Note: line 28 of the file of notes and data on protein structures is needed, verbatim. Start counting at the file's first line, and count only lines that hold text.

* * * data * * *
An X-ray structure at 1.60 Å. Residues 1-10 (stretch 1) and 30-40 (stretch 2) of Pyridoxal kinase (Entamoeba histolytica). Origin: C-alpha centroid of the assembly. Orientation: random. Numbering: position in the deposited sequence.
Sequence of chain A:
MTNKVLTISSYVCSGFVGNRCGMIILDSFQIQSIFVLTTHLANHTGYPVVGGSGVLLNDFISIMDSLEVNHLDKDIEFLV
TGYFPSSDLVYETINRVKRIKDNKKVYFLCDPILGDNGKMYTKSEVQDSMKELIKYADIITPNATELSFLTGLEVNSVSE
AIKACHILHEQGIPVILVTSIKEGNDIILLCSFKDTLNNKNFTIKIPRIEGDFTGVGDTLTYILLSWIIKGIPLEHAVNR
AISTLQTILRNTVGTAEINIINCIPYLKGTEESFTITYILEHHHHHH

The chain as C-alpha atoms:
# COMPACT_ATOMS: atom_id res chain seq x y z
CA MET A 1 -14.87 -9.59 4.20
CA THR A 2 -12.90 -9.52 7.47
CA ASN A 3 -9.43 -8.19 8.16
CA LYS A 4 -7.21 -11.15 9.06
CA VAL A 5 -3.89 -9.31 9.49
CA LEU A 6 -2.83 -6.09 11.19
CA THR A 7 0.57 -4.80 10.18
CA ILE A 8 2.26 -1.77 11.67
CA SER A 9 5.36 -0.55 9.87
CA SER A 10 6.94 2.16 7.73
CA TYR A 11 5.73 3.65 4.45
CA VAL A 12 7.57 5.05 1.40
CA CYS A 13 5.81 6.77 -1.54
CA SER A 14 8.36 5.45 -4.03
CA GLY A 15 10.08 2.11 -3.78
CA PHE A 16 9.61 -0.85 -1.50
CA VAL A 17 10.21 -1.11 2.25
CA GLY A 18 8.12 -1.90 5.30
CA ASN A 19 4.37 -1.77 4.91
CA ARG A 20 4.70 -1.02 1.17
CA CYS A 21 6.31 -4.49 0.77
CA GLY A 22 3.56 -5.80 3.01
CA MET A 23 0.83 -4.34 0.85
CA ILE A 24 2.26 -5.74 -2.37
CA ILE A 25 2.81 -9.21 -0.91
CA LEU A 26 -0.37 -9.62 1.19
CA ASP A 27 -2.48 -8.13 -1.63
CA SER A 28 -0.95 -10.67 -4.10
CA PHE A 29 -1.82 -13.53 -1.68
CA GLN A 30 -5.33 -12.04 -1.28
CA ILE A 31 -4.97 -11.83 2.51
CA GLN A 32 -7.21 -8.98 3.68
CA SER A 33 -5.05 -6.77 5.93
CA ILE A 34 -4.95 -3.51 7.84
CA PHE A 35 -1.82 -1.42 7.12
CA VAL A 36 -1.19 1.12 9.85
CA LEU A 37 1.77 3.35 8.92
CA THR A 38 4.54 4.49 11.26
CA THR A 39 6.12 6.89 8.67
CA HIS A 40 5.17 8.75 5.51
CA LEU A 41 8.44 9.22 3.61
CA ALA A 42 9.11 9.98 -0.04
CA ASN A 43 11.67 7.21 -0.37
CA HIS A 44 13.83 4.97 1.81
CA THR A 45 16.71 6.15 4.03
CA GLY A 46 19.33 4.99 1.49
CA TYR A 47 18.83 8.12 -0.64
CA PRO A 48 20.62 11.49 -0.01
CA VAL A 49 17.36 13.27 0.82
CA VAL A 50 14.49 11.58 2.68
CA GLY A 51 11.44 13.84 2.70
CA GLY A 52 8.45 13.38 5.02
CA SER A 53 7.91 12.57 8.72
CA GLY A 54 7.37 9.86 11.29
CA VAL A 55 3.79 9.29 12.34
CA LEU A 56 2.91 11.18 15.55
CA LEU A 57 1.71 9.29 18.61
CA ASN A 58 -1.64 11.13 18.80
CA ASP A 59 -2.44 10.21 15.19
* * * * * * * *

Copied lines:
CA ARG A 20 4.70 -1.02 1.17